Selections from the American poets
William Cullen Bryant
COLUMBUS TO FERDINAND.
Columbus was a considerable number of years engaged in soliciting the court of Spain to fit him out, in order to discover a new continent, which he imagined to exist somewhere in the western parts of the ocean. During his negotiations, he is here supposed to address King Ferdinand in the following stanzas.
ILLUSTRIOUS monarch of Iberia's soil,
Too long I wait permission to depart;
Sick of delays, I beg thy listening ear—
Shine forth the patron and the prince of art.
While yet Columbus breathes the vital air,
Grant his request to pass the western main:
Reserve this glory for thy native soil,
And, what must please thee more, for thy own reign.
Of this huge globe, how small a part we know—
Does heaven their worlds to western suns deny?
How disproportion'd to the mighty deep
The lands that yet in human prospect lie!
Does Cynthia, when to western skies arrived,
Spend her moist beam upon the barren main,
And ne'er illume with midnight splendour, she,
The natives dancing on the lightsome green?
Should the vast circuit of the world contain
Such wastes of ocean and such scanty land?
'Tis reason's voice that bids me think not so;
I think more nobly of the Almighty hand.
Does yon fair lamp trace half the circle round
To light mere waves and monsters of the seas?
No; be there must, beyond the billowy waste,
Islands, and men, and animals, and trees.
An unremitting flame my breast inspires
To seek new lands amid the barren waves,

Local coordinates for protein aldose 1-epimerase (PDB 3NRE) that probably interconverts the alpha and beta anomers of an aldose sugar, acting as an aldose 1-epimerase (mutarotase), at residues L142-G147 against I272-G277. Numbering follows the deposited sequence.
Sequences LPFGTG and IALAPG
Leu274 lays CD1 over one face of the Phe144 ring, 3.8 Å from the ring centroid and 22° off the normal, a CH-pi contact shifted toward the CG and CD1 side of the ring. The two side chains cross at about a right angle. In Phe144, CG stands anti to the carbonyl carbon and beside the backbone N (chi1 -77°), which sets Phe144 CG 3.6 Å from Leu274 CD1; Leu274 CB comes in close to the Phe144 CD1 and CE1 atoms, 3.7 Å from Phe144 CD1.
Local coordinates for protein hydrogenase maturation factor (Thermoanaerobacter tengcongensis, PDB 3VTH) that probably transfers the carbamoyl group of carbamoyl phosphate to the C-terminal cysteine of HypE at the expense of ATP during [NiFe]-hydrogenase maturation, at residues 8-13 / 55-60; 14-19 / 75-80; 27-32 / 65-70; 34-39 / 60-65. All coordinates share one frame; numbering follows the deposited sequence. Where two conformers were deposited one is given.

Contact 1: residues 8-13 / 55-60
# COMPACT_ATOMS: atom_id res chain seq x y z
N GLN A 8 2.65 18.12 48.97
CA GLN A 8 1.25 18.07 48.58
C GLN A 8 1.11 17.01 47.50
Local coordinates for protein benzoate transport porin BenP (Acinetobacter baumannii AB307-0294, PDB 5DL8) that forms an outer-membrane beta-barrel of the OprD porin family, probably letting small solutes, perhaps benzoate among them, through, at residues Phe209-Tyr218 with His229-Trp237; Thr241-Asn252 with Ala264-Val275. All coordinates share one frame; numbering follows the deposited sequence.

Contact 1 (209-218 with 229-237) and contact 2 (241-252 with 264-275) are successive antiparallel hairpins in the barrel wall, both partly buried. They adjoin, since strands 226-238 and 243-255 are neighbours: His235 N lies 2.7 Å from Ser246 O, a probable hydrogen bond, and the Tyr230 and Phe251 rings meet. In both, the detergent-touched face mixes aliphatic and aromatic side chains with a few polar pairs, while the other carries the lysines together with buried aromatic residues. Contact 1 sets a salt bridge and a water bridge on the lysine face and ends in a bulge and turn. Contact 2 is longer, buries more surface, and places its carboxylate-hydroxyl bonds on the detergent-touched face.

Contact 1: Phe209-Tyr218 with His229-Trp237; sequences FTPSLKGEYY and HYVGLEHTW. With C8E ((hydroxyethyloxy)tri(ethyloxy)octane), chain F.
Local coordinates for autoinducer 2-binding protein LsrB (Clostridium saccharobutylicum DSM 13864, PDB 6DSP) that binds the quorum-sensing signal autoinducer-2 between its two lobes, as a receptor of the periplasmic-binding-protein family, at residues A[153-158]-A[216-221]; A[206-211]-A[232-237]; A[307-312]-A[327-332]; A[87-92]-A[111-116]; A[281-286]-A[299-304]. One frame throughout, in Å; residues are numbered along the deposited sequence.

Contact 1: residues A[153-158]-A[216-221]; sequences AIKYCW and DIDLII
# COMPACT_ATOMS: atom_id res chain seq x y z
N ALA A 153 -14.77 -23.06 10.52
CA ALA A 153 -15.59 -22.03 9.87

Where, failing low, the source of day descends,
And the blue sea his evening visage laves.
Hear, in his tragic lay, Cordova's sage:1
"The time may come, when numerous years are past,
When ocean will unloose the bands of things,
And an unbounded region rise at last;
And TYPHIS may disclose the mighty land,
Far, far away, where none have roved before;
Nor will the world's remotest region be
Gibraltar's rock, or THULE'S savage shore."
Fired at the theme, I languish to depart;
Supply the bark, and bid Columbus sail;
He fears no storms upon the untravell'd deep;
Reason shall steer, and skill disarm the gale.
Nor does he dread to miss the intended course,
Though far from land the reeling galley stray,
And skies above, and gulfy seas below,
Be the sole objects seen for many a day.
Think not that Nature has unveiled in vain
The mystic magnet to the mortal eye:
So late have we the guiding needle planned
Only to sail beneath our native sky?
Ere this was known, the ruling power of all
Formed for our use an ocean in the land,
Its breadth so small we could not wander long,
Nor long be absent from the neighbouring strand.
Short was the course, and guided by the stars,
But stars no more must point our daring way;
The Bear shall sink, and every guard be drowned,
And great Arcturus scarce escape the sea,
THE DYING INDIAN.—Tomo-Chequi.
"ON yonder lake I spread the sail no more!
Vigour, and youth, and active days are past;
Relentless demons urge me to that shore
On whose black forests all the dead are cast:
Ye solemn train, prepare the funeral song,
For I must go to shades below,
Where all is strange and all is new;
Companion to the airy throng!
What solitary streams,
In dull and dreary dreams,
All melancholy, must I rove along!
To what strange lands mustChequi take his way
Groves of the dead departed mortals trace;
No deer along those gloomy forests stray,
No huntsmen there take pleasure in the chase,Page 16
But all are empty, unsubstantial shades,
That ramble through those visionary glades;
No spongy fruits from verdant trees depend,
But sickly orchards there
Do fruits as sickly bear,
And apples a consumptive visage shew,
And withered hangs the hurtleberry blue.
Ah me! what mischiefs on the dead attend!
Wandering a stranger to the shores below,
Where shall I brook or real fountain find?
Lazy and sad deluding waters flow:
Such is the picture in my boding mind!
Fine tales, indeed, they tell
Of shades and purling rills,
Where our dead fathers dwell
Beyond the western hills;
But when did ghost return his state to show,
Or who can promise half the tale is true?